Iceland has been focusing on developing its economy with all sectors participating. It’s a small nation with a limited population and more limited resources. Healthcare and pharmaceuticals form a key sector in the country’s economy. There are several global and European leaders in the pharmaceutical industry with their manufacturing facility in Iceland. They have also established their research & development (R & D) units here too. You have Novartis, Coripharma, and Alvotech along with a dozen other companies operating from Iceland. The other major pharma companies present in the country include Johnson & Johnson, Sanofi SA, Merck & Co, Pfizer Inc, EpiEndo Pharmaceuticals EHF, and so on. These are giant transnational corporations and their presence in pharmaceuticals in Iceland augurs well for the industry.
Huge Incentives Given by the Iceland Government
It has become a norm for governments across the world to lure companies through incentives to come and invest in their countries. Iceland is no exception to this. Manufacturing companies want land parcels to build their plants and an assured supply of energy to operate them uninterruptedly. The Iceland government claims it can offer both so that there are practically no hurdles for any company local or overseas to make their investments, move in quickly, and start their operations.
More significantly, there is a tax incentive. The level of corporate tax to be paid by companies operating in Iceland could be as low as 15%. This works favorably for the companies since they get to retain a major portion of the profits they earn. This is particularly true for pharmaceuticals in Iceland. By their very nature, pharmaceutical companies enjoy good profit margins. Saving on tax helps these companies to plow the money back into the business, including on research.
Research Very Critical for Pharmaceuticals
Success in the pharmaceutical industry comes through research and more research. When a company discovers a new formula for a drug, it has worldwide rights over the technology. If the field trials of the drug developed in-house are successful, the company can sell the drug at higher prices giving them more profits. The drug has to be effective for it to sell in large quantities and ethical promotions are done to market the drug. Some companies follow the practice of producing a drug intermediary at one location and finish the drug production elsewhere.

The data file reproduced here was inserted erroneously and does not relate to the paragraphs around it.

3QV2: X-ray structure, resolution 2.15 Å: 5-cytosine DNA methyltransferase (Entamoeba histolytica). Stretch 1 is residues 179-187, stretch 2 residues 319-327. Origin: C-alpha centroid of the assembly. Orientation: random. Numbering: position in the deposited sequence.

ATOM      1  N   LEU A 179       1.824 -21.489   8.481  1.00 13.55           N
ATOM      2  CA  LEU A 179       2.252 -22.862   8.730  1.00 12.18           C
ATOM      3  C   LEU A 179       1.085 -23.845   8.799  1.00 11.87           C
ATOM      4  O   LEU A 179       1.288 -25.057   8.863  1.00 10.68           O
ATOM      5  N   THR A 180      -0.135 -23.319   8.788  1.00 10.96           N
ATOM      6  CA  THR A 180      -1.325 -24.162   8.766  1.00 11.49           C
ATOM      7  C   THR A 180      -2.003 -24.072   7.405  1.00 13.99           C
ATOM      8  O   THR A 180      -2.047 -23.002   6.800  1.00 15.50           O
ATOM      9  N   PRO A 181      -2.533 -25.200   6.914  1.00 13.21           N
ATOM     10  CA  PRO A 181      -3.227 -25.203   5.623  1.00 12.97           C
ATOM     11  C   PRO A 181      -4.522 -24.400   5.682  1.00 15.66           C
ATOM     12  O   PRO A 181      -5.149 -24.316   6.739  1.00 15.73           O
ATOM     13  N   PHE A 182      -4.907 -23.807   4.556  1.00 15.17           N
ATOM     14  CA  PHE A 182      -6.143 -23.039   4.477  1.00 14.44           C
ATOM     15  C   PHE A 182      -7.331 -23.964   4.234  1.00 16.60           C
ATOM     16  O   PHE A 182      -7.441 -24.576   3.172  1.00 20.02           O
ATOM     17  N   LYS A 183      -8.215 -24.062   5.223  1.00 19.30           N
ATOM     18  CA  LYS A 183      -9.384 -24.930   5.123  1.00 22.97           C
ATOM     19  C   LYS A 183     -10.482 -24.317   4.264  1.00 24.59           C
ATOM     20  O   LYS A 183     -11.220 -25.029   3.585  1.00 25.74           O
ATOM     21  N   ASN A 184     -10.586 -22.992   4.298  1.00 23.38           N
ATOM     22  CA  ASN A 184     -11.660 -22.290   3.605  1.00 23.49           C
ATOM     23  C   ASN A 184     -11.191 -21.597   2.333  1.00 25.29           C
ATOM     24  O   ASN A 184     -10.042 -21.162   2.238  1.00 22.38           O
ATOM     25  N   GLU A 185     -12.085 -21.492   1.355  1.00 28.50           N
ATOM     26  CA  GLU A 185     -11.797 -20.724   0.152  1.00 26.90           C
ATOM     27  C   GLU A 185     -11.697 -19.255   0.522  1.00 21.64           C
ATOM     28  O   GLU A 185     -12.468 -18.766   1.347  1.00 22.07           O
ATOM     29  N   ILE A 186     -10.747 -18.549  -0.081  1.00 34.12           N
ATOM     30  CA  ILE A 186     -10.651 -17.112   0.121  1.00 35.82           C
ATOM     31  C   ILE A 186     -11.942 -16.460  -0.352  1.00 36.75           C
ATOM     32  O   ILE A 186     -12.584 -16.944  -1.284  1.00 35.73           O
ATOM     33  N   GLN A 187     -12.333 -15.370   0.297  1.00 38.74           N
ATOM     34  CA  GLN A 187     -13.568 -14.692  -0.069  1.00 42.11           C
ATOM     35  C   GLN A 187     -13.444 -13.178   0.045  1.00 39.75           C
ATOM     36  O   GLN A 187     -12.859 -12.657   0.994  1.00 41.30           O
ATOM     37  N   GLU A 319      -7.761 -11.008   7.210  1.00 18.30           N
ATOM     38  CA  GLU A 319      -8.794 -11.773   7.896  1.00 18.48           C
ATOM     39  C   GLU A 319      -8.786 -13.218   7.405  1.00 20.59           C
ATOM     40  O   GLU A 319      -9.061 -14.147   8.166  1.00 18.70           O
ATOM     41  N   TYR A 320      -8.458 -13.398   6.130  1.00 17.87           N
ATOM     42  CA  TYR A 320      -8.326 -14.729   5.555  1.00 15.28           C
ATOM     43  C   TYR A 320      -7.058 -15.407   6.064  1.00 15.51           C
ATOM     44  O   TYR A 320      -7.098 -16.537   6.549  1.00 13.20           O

All these are less important as long as more and more companies in the pharmaceutical companies come to Iceland and invest their dollars or euros here.
The industry has constituted an internal body, Frumtök (the Icelandic Association of the Pharmaceutical Industry). The oversight body to keep a watch over the sector is the Icelandic Medicines Agency (IMA). Pharmaceuticals in Iceland are not registering growth at a blistering pace, but there is a steady flow of investments as well.
Local Consumption of Pharmaceuticals Also Met
In Iceland, the government spends a huge portion of the expenditure incurred on healthcare. Figures published by OECD for the year 2018 indicate that the per capita expenditure on health in Iceland was around $4,350. This could have crossed the figure of around $5,000 by now.
More investments may be coming in the next few years as the COVID-19 pandemic has thrown open a vast area for the industry to develop such as new vaccines, remedies, and other treatment solutions. Once the infrastructure is created it becomes easy for the companies already operating here and the new ones to come and setup shop.
Human Resources Another Plus
Another advantage that any industry enjoys while making investments in Iceland is the availability of qualified personnel to be employed in the industry. You will find a high proportion of educated and committed workforce for various levels from among the local Icelanders.
If you require any support while setting up a business in Iceland, contact Swapp Agency.